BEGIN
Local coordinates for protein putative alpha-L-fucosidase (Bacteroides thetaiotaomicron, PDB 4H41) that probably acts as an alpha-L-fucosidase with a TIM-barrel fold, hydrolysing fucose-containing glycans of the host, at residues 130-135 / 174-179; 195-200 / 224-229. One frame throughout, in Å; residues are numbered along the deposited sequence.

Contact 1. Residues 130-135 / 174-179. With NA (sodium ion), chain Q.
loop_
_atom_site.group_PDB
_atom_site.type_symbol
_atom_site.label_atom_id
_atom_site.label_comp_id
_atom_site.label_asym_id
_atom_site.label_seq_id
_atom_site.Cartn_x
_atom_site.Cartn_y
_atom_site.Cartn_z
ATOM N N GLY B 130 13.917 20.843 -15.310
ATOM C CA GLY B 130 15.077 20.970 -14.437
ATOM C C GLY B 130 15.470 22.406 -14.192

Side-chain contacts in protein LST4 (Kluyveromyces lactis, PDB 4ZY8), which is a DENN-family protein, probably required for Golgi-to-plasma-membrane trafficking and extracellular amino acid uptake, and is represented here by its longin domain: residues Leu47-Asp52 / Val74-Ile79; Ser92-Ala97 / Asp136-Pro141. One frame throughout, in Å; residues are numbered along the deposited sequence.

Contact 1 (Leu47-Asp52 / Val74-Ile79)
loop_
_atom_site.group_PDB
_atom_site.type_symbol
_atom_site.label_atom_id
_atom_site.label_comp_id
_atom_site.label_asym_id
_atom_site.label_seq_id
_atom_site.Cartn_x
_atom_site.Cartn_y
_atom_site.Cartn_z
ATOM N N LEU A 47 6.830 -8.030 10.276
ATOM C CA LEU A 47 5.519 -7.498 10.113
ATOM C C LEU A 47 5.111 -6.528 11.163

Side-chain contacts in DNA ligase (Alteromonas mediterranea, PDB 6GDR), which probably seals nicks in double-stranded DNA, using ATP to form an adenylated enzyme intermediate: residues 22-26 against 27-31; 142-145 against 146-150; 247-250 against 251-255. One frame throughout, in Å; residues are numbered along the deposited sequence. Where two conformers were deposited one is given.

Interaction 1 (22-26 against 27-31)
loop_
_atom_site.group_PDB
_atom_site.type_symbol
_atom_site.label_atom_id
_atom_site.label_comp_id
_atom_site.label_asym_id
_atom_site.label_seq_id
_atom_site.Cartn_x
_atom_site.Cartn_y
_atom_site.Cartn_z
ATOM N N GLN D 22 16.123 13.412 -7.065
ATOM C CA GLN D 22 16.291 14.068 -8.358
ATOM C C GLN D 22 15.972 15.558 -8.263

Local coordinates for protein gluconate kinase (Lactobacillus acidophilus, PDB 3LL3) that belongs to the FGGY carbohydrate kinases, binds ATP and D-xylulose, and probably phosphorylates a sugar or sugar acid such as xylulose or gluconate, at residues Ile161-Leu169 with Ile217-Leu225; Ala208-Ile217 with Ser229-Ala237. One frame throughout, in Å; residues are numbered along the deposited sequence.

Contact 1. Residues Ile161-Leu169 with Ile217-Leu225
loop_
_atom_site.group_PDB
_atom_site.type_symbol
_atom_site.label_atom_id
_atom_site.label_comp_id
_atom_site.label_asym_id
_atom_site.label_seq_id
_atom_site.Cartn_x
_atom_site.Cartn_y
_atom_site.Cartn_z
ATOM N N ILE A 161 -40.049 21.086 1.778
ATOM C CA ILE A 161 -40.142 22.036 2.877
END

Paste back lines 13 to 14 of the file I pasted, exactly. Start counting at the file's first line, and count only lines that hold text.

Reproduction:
ATOM N N GLY B 130 13.917 20.843 -15.310
ATOM C CA GLY B 130 15.077 20.970 -14.437